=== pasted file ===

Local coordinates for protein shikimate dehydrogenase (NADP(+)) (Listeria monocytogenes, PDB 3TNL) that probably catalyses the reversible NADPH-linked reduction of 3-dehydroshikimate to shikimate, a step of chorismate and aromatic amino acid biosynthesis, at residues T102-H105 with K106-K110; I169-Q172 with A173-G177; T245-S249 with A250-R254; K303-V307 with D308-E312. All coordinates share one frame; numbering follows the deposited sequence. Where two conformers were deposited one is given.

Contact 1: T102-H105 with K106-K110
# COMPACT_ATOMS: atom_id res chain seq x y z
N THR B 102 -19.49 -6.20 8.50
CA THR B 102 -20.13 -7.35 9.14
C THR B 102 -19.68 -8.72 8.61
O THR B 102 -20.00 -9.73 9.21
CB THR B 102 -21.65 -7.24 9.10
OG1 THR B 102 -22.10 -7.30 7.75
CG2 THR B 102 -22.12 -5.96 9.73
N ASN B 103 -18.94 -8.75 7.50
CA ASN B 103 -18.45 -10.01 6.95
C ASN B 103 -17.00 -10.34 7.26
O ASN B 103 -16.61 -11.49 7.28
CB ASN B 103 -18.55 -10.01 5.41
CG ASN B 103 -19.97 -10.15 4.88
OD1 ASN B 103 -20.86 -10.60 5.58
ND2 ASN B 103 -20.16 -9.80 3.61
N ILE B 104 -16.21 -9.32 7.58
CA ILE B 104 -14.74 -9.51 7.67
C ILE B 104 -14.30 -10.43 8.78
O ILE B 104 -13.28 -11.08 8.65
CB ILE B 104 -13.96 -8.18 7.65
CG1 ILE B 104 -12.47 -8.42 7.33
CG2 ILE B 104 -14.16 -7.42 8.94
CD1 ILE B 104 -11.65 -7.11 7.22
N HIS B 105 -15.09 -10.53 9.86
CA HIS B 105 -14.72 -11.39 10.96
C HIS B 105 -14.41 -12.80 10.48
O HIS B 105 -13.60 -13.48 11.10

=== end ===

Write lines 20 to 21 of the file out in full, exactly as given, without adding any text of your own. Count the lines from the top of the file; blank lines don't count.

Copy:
CA ILE B 104 -14.74 -9.51 7.67
C ILE B 104 -14.30 -10.43 8.78